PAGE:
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Freedom and the Social Contract


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Vinton G. Cerf

ACM Past President and Google Inc. Vice President and Chief Internet Evangelist Vinton G. Cerf

The last several weeks (as of this writing) have been filled with disclosures of intelligence practices in the U.S. and elsewhere. Edward Snowden's unauthorized release of highly classified information has stirred a great deal of debate about national security and the means used to preserve it.

In the midst of all this, I looked to Jean-Jacques Rousseau's well-known 18th-century writings on the Social Contract (Du Contrat Social, Ou Principes du Droit Politique) for insight. Distilled and interpreted through my perspective, I took away several notions. One is that in a society, to achieve a degree of safety and stability, we as individuals give up some absolute freedom of action to what Rousseau called the sovereign will of the people. He did not equate this to government, which he argued was distinct and derived its power from the sovereign people.

I think it may be fair to say that most of us would not want to live in a society that had no limits to individual behavior. In such a society, there would be no limit to the potential harm an individual could visit upon others. In exchange for some measure of stability and safety, we voluntarily give up absolute freedom in exchange for the rule of law. In Rousseau's terms, however, the laws must come from the sovereign people, not from the government. We approximate this in most modern societies creating representative government using public elections to populate the key parts of the government.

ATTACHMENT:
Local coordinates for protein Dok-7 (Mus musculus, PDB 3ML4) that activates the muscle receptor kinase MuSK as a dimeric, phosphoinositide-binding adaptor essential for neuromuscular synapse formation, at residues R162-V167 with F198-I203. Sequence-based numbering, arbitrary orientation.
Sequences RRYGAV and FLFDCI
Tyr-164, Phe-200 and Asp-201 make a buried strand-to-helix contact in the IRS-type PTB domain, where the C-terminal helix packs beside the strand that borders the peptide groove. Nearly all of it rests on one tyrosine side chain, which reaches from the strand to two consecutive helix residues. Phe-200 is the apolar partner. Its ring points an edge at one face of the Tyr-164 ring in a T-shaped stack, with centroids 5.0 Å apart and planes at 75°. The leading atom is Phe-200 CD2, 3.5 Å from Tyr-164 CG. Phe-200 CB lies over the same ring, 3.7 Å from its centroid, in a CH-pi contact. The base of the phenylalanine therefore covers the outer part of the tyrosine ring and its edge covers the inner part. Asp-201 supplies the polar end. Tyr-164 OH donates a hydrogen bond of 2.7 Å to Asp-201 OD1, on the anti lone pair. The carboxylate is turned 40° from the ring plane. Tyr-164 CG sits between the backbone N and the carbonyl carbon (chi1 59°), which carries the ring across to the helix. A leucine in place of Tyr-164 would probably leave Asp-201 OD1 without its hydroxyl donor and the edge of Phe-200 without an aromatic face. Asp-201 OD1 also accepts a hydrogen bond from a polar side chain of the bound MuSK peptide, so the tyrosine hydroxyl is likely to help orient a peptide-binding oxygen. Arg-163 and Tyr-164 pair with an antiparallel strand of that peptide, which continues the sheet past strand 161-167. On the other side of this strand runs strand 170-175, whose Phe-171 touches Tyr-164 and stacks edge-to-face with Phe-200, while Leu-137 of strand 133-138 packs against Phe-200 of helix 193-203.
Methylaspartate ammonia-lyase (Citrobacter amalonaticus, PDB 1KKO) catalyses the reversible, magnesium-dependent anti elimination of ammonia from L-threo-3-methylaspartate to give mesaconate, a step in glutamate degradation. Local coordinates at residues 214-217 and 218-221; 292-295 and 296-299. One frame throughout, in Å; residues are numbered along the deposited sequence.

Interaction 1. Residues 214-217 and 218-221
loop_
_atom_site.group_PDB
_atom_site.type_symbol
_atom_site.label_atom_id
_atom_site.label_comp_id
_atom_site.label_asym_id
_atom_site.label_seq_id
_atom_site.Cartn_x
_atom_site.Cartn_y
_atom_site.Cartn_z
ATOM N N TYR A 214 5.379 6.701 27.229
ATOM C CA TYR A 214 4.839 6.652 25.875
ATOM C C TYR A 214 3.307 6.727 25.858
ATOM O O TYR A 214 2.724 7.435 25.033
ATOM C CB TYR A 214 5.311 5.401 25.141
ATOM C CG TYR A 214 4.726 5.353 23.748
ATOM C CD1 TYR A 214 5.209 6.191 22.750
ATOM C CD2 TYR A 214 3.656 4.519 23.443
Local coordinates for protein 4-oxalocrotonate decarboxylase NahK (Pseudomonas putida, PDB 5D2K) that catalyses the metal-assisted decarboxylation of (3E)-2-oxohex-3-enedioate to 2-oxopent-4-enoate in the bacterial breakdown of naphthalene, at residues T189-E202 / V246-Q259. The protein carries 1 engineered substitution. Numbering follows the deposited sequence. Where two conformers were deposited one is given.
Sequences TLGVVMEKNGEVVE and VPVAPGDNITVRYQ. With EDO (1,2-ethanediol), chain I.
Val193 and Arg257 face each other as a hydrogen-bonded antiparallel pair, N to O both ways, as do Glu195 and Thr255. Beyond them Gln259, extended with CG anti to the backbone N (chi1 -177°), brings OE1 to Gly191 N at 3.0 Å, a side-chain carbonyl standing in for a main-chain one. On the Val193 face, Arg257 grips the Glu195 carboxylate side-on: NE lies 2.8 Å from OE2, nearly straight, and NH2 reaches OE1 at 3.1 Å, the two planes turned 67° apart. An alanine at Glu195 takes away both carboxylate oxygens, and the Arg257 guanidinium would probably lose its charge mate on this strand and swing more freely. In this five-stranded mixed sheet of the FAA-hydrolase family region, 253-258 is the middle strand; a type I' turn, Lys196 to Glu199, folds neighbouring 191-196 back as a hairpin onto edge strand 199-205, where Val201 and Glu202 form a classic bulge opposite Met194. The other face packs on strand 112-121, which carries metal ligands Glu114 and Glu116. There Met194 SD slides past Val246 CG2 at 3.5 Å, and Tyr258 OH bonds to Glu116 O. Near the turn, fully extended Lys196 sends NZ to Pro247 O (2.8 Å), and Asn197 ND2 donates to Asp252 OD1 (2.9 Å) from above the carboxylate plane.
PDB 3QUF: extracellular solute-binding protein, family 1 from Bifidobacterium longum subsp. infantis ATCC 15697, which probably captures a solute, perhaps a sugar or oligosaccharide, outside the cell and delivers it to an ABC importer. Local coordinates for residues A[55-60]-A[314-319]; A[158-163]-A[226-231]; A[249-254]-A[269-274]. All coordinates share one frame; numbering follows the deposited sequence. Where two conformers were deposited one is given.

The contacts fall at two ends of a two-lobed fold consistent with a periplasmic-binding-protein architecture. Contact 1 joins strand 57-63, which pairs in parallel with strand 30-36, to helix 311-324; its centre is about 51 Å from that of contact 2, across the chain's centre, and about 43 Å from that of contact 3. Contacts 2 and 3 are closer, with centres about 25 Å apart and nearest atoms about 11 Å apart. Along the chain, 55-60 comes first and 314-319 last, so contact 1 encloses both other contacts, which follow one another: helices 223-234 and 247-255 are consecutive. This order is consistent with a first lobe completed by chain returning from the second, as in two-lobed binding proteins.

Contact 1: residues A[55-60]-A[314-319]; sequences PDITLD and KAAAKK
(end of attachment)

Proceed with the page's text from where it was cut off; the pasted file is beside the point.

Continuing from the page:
I think it is also likely to be widely agreed that a society in which there was no privacy and every action or plan was visible to everyone might not be a place in which most of us might like to live. I am reminded, however, of my life in a small village of about 3,000 people in Germany. In the 1960s, no one had phones at home (well, very few). You went to the post office to mail letters, pick up mail, and make or receive phone calls. In some sense, the Postmaster was the most well-informed person about the doings of the town. He saw who was calling or writing to whom. There was not a lot of privacy. The modern notion of privacy may in part have derived from the growth of large urban concentrations in which few people know one another.

In today's world, threats to our safety and threats to national security come from many directions and not all or even many of them originate from state actors. If I can use the term "cyber-safety" to suggest safety while making use of the content and tools of the Internet, World Wide Web, and computing devices in general, it seems fair to say the expansion of these services and systems has been accompanied by a growth in their abuse. Moreover, it has been frequently observed that there is an asymmetry in the degree of abuse and harm that individuals can perpetrate on citizens, and on the varied infrastructure of our society. Vast harm and damage may be inflicted with only modest investment in resources. Whether we speak of damage and harm using computer-based tools or damage from lethal, homemade explosives, the asymmetry is apparent. While there remain serious potential threats to the well-being of citizens from entities we call nation- states, there are similarly serious potential threats originating with individuals and small groups.

Presuming we have accepted the theory that safety is partly found through voluntarily following law, we must also recognize that there are parties domestic and otherwise who wish us individual and collective harm. The societal response to this is to provide for law enforcement and intelligence gathering (domestic and non-domestic) in an attempt to detect and thwart harmful plans from becoming harmful reality. We do not always succeed.